Drafting Claims for Allowability Under § 101 in Anticipation of The New Guidelines
The pendulum of 35 U.S.C. § 101 law appears to be shifting back toward patentability. This seems particularly true when the patented invention is carefully crafted by not-too-broad claims and does not raise concerns of preemption. According to recent case law, the “directed to” analysis is often improperly applied by patent examiners at the United States Patent and Trademark Office (USPTO) and lower courts. An improper “directed to” analysis involves abstracting the entire claimed subject matter down to an isolated concept without consideration of all parts of the claim. A proper § 101 inquiry requires consideration of the claimed subject matter “as a whole” and in light of the specification. The § 101 analysis presently applied by patent examiners at the USPTO appears to be lagging from recent case law. In the past, following § 101 clarification from the court, the USPTO has issued revised § 101 guidelines for patent examiners to apply to pending patent applications. For patentability under § 101, careful consideration should be given to draft claims that are not too broad and to not raise issues of preemption in anticipation of the new guidelines from the USPTO.
To be eligible for a patent, the patented invention must be directed to patentable subject matter in accordance with § 101. Patentable subject matter under § 101 includes “any new and useful process, machine, manufacture, or composition of matter, or any new and useful improvement thereof...” In other words, a patented invention must be directed to a process, a machine, an article of manufacture, or a composition of matter. For many years, § 101 was largely ignored as it was not applied to the majority of patent applications by the USPTO and/or by courts. In recent years, the United States Supreme Court (“Supreme Court”) has reviewed its limit on § 101 patent-eligibility and further defined and/or clarified a number of judicially recognized exceptions that are not patent eligible, including laws of nature, physical phenomena, and abstract ideas. See Bilski v. Kappos, 130 S. Ct. 3218 (2010). Following Bilski, the Supreme Court and lower courts have provided additional details for the eligibility analysis under Bilski.
On June 13th 2013, the Supreme Court in Association for Molecular Pathology v. Myriad Genetics, 133 S. Ct. 2107, ruled that (1) isolated genomic DNA (gDNA) is not patent-eligible under § 101 and (2) complementary DNA (cDNA) is. Following recent patent decisions such as Mayo v. Prometheus, 132 S. Ct. 1289 (2012), the Court struck down patent claims on gDNA as having been merely “isolated” from the body— meaning, removed and separated from its natural environment in the cell. It upheld claims directed to cDNA as being “synthetically created DNA...which contains the same protein-coding information found in a segment of natural DNA but omits portions within the DNA segment that do not code for proteins.” Said differently, cDNA was chemically different than what occurred in natural DNA.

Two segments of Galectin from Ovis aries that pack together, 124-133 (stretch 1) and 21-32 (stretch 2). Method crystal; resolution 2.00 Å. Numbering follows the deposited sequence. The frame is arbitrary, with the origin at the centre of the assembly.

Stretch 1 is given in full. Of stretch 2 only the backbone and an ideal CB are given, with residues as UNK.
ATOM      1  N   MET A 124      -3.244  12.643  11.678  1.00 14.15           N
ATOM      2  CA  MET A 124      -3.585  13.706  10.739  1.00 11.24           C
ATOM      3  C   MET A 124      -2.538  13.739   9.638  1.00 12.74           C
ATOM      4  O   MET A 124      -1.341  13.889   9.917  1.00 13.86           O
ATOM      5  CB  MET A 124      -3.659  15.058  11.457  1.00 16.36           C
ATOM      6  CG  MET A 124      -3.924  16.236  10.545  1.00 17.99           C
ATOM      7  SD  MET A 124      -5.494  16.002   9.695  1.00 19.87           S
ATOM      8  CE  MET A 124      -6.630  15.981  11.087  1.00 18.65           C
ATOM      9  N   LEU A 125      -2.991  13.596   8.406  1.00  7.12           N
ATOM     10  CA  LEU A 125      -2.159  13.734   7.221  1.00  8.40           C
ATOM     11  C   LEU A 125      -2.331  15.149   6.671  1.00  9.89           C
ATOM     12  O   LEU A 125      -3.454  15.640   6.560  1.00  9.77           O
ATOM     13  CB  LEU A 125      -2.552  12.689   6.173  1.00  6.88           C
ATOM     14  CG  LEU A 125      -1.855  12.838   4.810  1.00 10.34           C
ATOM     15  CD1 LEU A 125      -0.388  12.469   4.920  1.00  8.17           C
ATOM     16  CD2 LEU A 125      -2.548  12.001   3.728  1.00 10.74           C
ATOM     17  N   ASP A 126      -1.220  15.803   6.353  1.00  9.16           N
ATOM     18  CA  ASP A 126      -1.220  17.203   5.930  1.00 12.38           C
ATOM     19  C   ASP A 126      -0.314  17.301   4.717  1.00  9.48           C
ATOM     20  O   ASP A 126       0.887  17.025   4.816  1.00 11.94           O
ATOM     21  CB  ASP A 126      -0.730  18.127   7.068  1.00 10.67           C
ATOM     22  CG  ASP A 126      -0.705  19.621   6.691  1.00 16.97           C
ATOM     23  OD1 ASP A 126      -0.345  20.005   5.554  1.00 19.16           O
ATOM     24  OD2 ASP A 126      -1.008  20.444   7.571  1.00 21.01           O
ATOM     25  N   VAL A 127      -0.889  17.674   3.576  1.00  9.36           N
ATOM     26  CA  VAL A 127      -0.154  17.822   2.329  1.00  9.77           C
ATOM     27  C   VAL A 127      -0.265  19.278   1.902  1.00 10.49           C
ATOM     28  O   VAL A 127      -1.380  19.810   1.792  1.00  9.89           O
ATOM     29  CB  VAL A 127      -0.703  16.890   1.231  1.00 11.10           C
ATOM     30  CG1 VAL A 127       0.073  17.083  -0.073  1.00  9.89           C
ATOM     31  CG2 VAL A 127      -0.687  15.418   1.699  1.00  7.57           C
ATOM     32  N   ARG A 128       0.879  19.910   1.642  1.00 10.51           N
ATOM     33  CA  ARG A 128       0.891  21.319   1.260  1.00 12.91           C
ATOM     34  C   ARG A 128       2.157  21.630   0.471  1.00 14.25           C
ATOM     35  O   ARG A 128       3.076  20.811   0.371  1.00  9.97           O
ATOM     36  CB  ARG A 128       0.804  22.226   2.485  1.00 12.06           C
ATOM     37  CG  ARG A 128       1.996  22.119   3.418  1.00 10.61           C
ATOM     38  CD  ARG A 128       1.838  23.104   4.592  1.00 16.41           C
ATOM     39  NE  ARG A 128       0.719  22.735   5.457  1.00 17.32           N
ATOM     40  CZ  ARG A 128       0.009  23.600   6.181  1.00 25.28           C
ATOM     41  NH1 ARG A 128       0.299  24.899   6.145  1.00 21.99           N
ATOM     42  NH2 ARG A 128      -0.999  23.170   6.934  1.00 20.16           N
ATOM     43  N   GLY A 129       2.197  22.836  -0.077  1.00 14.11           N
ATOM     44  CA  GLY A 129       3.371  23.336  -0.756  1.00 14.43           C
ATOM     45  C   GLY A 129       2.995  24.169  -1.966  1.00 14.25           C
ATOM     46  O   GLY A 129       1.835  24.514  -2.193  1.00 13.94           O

The Supreme Court clarified in Alice Corp. V. CLS Bank International, 134 Ct. 2347 (2014), the two-part test § 101 as previously established in Mayo. The two-part test established in Mayo and clarified by Alice includes determining whether the claims contain a patent ineligible concept, and if so, determining whether the patent claim embodies an “inventive concept.”
The Court of Appeals for the Federal Circuit (“Federal Circuit”) has recently issued a number of decisions further clarifying § 101 in light of the Mayo, Myriad, and Alice decisions. In Ariosa v. Sequenom, 788 F.3d 1371 (2015), the Federal Circuit applied the two-part test of Mayo/Alice and affirmed the claims were invalid under §101. The claim at issue had two simple steps: (1) amplifying paternally inherited DNA from a plasma sample taken from a pregnant female, and (2) detecting the presence of DNA. The technology for amplifying and detecting DNA was known at the time of invention, but the presence of fetal DNA in plasma from a pregnant female was alleged to be unknown. The Federal Circuit held that the claims were directed to a law of nature, and the testing and determination steps were well known in the art at the time of invention and thus not an “inventive concept.”
Following Sequenom, the Federal Circuit in Enfish, LLC v. Microsoft Corp, 822 F.3d 1327 (2016) explained that the common “directed-to” practice of invalidating claims that lower courts were applying based on the Mayo/Alice inquiry is wrong, and that the character of the claimed invention as a whole (including all parts of the claim) must be used to conduct this inquiry. Thus, the Court implied/explained in pertinent part that a claim can be patent eligible if the known procedures as a whole are not unduly preempting or too obvious when considering the advancement of the invention. In other words, if the combination of known parts is considered as a whole, then it is not so easy to isolate and argue that the claim is “directed to” a patent-ineligible concept as has happened in so many invalidity decisions. For example, the Federal Circuit explained: